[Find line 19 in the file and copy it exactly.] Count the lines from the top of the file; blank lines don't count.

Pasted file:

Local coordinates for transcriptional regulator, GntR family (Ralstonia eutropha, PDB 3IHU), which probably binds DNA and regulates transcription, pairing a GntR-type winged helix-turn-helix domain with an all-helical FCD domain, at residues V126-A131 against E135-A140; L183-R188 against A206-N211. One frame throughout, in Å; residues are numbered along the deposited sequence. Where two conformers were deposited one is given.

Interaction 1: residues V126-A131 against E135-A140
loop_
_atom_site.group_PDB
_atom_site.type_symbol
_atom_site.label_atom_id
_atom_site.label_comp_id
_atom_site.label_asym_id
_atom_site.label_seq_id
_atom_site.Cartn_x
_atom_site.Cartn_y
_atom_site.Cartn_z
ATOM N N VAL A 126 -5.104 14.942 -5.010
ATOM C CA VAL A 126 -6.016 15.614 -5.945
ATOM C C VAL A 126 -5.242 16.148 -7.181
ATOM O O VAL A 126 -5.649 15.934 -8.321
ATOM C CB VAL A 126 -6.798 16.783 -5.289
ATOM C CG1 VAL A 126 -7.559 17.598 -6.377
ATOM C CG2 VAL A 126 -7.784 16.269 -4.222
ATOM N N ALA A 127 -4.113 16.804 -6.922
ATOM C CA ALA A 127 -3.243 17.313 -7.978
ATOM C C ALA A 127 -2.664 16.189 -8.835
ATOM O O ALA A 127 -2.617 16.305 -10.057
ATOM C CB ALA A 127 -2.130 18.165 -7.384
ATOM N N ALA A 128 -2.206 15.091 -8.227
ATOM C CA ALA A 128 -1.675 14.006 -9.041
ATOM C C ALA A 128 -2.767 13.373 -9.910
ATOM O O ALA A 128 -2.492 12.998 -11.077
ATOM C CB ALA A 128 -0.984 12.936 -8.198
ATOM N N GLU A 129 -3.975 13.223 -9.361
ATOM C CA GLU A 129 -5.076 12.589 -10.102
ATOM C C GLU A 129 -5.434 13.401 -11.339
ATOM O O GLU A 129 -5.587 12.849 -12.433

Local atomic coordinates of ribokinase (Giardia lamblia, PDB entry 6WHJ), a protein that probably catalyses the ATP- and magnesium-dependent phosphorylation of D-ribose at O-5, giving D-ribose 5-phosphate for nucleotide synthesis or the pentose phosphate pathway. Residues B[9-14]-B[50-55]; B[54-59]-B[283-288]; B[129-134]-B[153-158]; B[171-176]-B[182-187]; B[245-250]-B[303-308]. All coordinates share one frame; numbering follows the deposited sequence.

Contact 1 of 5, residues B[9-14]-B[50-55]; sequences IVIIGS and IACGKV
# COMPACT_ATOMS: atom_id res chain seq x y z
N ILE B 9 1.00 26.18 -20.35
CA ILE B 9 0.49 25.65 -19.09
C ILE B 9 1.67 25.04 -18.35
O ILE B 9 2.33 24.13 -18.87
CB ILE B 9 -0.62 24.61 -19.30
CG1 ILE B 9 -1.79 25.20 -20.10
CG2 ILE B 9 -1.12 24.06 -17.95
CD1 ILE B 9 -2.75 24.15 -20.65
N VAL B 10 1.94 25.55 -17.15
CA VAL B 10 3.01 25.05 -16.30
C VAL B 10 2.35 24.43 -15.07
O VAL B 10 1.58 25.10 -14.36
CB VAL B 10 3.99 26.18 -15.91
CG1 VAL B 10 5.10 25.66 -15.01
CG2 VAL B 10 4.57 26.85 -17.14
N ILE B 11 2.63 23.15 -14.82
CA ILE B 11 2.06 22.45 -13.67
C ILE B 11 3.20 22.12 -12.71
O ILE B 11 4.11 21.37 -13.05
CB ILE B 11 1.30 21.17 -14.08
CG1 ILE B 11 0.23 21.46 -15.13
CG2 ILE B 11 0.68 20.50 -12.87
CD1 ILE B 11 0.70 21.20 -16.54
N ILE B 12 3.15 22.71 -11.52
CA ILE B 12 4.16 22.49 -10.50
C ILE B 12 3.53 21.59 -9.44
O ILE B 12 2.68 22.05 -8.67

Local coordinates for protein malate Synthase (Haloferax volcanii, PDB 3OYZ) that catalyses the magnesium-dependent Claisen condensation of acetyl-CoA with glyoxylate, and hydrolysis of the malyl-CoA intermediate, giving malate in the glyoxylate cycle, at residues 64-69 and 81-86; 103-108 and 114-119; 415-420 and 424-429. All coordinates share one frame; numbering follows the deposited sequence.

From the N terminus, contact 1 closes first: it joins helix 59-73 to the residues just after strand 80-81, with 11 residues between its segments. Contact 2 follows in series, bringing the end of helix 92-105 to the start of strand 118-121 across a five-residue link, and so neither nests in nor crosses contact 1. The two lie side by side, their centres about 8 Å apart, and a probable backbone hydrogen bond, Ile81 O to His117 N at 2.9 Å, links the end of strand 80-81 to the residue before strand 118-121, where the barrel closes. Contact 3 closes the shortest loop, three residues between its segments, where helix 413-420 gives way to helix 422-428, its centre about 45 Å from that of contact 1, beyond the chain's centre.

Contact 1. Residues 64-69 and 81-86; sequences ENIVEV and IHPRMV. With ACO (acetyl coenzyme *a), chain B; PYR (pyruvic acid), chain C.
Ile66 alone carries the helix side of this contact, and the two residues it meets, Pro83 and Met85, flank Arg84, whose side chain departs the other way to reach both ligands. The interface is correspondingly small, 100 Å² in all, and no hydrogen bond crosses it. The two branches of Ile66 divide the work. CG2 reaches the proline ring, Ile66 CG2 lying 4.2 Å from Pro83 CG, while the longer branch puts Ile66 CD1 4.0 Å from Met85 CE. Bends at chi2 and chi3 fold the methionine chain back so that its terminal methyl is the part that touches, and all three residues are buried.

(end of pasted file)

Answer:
ATOM C CG2 VAL A 126 -7.784 16.269 -4.222